Agile focuses on team empowerment and responsibility. The idea behind the same is that people who are near to the core of the problem would be best able to do a particular work best. Organizations should focus on an empowered, charged, learned, learning and motivated workforce. The above are also the part and parcel of the culture of an organization. An organization that does not take competitive edge as its mantra can not succeed in the long run. Its the quality that counts and decides metrics for productivity and efficiency. Quality comes from quality people – the best talent is attracted by the best talent and it performs in the right environment.

When we talk of estimates, we must also talk of organization culture and competitiveness. The best method to do the same seems to be continual learning/ empowering of the teams to define a culture that makes it competitive. Its not client’s business sense that Agile teams needs to embrace but organization business value needs to be factored into their performance as well.

Agile Estimating – Part B

Posted in Agile, Business Value, Estimates with tags , on May 7, 2007 by vikramadhiman

We have been trying a new technique over the last few weeks with regards to our estimates. Rather than get an expert comment on how long they think a project will take [in number of hours] we have been asking them to estimate specific activities in the project:

a. Business analysis – the scope of effort in a project is described and documented. This includes prototyping, wireframing, use cases, stories, backlogs and occasionally technical specification documents
b. Development – how many developers for how many months
c. QA – How many testers for how many months
d. Graphics designers – how many design elements/ design scope and how many designers for how many months
e. Project Manager – scope of the project/ timelines and per month time to spent by the PM

This has made our estimates go up by at least 80%. Of course most of our clients do not see the bright side of right estimation at present. We are trying to find the right kind of clients. Of course, we have yet to ask the question – is the right estimate how much time we think it will take us or how much time it should take us.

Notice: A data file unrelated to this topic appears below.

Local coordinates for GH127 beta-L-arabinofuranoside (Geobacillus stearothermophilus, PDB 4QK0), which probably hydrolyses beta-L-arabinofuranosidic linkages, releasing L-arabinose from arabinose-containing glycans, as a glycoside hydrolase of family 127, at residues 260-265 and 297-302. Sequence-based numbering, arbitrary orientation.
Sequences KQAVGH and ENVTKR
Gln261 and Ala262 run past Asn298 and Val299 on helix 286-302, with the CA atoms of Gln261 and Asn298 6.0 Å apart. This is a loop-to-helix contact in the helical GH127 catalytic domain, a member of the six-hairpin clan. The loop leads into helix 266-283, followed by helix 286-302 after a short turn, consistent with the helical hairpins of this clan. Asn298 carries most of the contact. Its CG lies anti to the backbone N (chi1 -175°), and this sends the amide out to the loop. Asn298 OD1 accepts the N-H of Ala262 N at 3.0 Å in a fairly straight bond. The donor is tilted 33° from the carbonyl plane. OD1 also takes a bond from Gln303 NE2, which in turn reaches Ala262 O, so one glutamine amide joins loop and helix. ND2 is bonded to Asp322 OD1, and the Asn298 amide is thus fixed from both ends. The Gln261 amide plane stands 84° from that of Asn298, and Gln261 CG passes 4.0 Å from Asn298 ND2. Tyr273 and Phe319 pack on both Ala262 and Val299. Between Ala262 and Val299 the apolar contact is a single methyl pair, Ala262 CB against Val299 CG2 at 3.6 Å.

Agile Estimating – Part A

Posted in Agile, Business Value, Estimates with tags , on April 28, 2007 by vikramadhiman

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Agile estimating is supposed to be a democratic and simple process:

1. Write down some user stories
2. Get a group of people together
3 Explain [if required]
4. Play a delightful planning poker game
5. Estimate in story points
6. Apply a conversion factor [derived historically]
7. Compile the points

Details of the software are available at and the game itself is available in a web based version at

So, why is that despite a Business Analyst leading the Agile Project Management movement in our organization, we still have estimates that go wrong horribly? Here are some ramblings from the internal cogitation in the mind:

1. Fixed price estimates: Agility and fixed price estimates seem very different from each other. Agility is responding to change, while fixed price estimates seem to come with fixed specifications as well [well we do know that no specifications ever are going to be final]. One of the suggestions has been to do fixed price estimates with a fixed time period too. I am not sure if that cuts the ice with the customers either who seem to be saying “What can we do if you guys screw up our project and not complete it on time?”

2. Too low time spent on estimates/ proposals: Agility bug has bitten the pre-sales department too. A week is very long time in turning around a proposal especially for low budget projects. Hence, there is less time spent on drafting and importantly discussing the proposal specifications internally and with the client. The result is half baked specifications which go more into how [there would be a text box to allow the users to enter a category] rather than the why. The business process problem/ competitive analysis and importantly domain model – largely stable issues for small budget projects [thereby meaning most of the time small duration projects as well] are often not explored in sufficient detail. An attempt is made to use the historical data for estimating rather than actuals to come up with estimates.

3. Agile environment: An agile environment is very receptive to dynamics of business and requires a very fast response. Fixed price estimates and specifications on which they were based [the same then drives project schedules and milestones] inevitably lead to discussion and heart burn between the team and the client over what is quotable and what is not. This destroys the very basis of Agile – “Customer Collaboration”. After a while the customer distrusts all estimates and milestones, and gets into a bargaining mode.

4. Upfront estimates: Fixed price estimates are always upfront estimates. This means that you generalize everything to result in a utopia kind of environment – average if not perfect developer competence, consistent developer availability, no attrition, knowledge management, code reuse, regular client feedback, no QA issues or regression. This never takes place in a live project. Hence, the idea of a fixed price estimate [upfront estimate] that is ingrained in stone does not seem to work.

Having looked at this, what are the possible workarounds and “art of the possible” strategies for the same? Let’s explore tomorrow or next week …